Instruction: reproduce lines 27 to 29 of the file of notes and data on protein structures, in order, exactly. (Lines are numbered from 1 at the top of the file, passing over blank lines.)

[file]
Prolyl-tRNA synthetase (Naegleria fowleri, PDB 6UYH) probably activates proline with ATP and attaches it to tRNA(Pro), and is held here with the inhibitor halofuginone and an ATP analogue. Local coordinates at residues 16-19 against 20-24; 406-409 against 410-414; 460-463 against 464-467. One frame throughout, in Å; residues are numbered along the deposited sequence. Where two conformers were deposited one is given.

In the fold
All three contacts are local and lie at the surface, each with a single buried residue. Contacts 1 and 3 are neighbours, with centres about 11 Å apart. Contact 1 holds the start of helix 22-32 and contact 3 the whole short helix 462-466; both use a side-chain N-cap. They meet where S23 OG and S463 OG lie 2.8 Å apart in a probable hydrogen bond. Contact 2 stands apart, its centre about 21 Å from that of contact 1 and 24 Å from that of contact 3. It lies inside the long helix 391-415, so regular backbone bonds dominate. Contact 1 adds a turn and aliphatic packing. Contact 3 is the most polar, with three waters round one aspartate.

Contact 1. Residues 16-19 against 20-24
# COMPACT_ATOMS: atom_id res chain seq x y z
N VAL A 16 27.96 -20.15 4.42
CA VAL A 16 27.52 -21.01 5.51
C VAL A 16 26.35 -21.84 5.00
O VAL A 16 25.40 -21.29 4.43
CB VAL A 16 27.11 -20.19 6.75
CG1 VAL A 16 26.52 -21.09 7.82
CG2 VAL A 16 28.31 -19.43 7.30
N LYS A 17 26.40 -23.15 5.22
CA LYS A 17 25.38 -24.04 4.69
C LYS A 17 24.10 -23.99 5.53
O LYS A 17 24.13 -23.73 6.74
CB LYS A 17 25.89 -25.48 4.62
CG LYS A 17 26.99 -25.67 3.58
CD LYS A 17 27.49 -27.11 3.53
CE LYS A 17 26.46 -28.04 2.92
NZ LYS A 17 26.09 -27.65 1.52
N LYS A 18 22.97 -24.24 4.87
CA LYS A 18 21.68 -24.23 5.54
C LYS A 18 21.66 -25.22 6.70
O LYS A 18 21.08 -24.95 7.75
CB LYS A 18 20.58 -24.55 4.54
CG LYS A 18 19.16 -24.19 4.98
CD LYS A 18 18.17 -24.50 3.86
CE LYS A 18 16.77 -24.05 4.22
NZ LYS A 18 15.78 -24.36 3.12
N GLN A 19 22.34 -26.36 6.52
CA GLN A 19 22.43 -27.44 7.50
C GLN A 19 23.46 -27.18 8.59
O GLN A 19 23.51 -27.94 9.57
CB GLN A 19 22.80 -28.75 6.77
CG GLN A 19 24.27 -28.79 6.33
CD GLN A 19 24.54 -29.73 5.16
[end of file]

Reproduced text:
CG LYS A 18 19.16 -24.19 4.98
CD LYS A 18 18.17 -24.50 3.86
CE LYS A 18 16.77 -24.05 4.22